In the age of Jason Statham, Dwayne “the Rock” Johnson, and Vin Diesel, we need to acknowledge the original action hero: Douglas Fairbanks.
In 1919 pulp writer Johnston McCulley published his serial story, “The Curse of Capistrano” which introduced the character Zorro (Spanish for “fox”). The following year Douglas Fairbanks, who had a reputation as an athletic comedian much like Buster Keaton, made the Zorro character his own. Fairbanks starred in, produced, and co-wrote the silent film “The Mark of Zorro,” which opened in December 1920.
Fairbanks’ Zorro was committed to justice and social action while exhibiting a great sense of humor and parkour-like athletic prowess. “The Mark of Zorro” was a box office hit and more. Fairbanks’ Zorro inspired comic book writers to incorporate aspects of Fairbanks and Zorro’s appeal into their own heroes.
Inspired by Fairbank’s Zorro
Other characters who were inspired by Douglas Fairbanks’s portrayal of Zorro include Batman and Superman. The similarities between Don Diego Vega’s Zorro and Bruce Wayne’s Batman are many. Both wear head-to-toe black costumes and operate out of a cave/cellar under their estate. Zorro and Batman are both are assisted by their butlers – Don Diego Vegas’ Bernardo, and Bruce Wayne’s Alfred.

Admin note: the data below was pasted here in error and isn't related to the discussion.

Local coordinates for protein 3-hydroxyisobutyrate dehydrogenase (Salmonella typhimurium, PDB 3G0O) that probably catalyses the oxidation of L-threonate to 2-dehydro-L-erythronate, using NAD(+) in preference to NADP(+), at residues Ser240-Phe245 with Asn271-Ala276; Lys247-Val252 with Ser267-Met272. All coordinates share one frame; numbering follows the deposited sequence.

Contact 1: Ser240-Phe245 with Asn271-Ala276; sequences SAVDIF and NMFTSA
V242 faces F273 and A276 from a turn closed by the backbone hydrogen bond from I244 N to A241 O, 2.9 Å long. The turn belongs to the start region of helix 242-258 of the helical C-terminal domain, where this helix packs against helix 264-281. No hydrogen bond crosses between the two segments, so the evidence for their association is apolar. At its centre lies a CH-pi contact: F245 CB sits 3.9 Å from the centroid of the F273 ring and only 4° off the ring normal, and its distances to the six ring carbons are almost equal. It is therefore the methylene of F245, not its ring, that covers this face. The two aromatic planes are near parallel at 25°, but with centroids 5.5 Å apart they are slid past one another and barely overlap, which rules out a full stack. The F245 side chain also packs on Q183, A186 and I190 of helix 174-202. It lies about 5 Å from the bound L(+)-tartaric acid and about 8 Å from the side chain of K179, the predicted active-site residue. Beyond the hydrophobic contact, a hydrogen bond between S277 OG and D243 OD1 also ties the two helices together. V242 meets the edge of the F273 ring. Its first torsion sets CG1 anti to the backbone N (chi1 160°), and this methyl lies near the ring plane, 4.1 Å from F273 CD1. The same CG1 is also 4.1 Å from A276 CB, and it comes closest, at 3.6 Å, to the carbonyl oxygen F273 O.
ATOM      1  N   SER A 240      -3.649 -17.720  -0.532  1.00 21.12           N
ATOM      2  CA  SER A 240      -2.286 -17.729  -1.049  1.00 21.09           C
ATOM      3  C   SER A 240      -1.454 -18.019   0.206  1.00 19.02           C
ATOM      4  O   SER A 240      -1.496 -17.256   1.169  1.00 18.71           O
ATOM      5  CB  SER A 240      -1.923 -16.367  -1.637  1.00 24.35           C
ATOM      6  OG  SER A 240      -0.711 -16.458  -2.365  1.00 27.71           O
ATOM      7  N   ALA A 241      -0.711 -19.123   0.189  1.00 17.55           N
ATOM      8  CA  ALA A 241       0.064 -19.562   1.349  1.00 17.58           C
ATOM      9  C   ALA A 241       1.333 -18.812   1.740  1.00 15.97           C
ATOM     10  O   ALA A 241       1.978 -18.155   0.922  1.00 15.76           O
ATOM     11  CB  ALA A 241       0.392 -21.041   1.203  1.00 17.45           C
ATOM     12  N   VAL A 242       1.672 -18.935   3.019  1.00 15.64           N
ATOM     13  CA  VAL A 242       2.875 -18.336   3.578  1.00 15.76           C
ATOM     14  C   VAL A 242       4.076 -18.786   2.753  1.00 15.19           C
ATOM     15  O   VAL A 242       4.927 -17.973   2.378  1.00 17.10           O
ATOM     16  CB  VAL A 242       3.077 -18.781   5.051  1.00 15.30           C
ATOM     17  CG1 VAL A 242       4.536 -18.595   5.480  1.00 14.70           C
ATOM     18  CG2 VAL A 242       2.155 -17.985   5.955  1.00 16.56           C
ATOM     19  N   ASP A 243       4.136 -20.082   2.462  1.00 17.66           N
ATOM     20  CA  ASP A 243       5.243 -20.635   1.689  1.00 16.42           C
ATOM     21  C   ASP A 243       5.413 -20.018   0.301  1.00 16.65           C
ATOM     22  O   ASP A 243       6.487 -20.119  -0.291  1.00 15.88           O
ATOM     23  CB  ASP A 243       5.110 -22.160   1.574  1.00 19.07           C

Batman writer Bob Kane said,
“The rich foppish Don Diego, Zorro’s alter ego, inspired Bruce Wayne’s facade of being a bored, wealthy idler and playboy.”
When it came to Superman, artist Joe Shuster based Superman’s look on Douglas Fairbanks.
Shuster said of Fairbanks,
“He had stance which I often used in drawing Superman…you’ll see in many of his roles, including Robin Hood, that he always stood with his hands on his hips and his feet spread apart, laughing–taking nothing seriously.”
Just as Don Diego Vega brought social justice to Old California, Kal El/Clark Kent brought truth, justice, and the American way to Metropolis. The Superheroes in today’s many superhero movies are descendants of Batman and Superman who owe their origins to the original action hero: Douglas Fairbanks’ Zorro.
Thanks and a tip of the hat to https://commons.wikimedia.org/w/index.php?curid=3089569 for the image.